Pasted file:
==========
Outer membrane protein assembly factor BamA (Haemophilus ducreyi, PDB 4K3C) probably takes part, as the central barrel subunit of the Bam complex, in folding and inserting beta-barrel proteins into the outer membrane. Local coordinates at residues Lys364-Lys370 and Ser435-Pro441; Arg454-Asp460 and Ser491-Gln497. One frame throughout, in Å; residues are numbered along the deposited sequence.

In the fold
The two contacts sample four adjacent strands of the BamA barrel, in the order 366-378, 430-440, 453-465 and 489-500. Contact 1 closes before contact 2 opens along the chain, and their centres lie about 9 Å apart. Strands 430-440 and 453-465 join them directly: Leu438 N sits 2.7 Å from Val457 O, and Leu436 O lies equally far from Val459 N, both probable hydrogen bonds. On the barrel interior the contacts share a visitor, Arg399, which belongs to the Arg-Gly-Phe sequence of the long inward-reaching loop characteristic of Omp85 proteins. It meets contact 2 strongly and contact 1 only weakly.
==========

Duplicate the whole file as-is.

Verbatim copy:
Outer membrane protein assembly factor BamA (Haemophilus ducreyi, PDB 4K3C) probably takes part, as the central barrel subunit of the Bam complex, in folding and inserting beta-barrel proteins into the outer membrane. Local coordinates at residues Lys364-Lys370 and Ser435-Pro441; Arg454-Asp460 and Ser491-Gln497. One frame throughout, in Å; residues are numbered along the deposited sequence.

In the fold
The two contacts sample four adjacent strands of the BamA barrel, in the order 366-378, 430-440, 453-465 and 489-500. Contact 1 closes before contact 2 opens along the chain, and their centres lie about 9 Å apart. Strands 430-440 and 453-465 join them directly: Leu438 N sits 2.7 Å from Val457 O, and Leu436 O lies equally far from Val459 N, both probable hydrogen bonds. On the barrel interior the contacts share a visitor, Arg399, which belongs to the Arg-Gly-Phe sequence of the long inward-reaching loop characteristic of Omp85 proteins. It meets contact 2 strongly and contact 1 only weakly.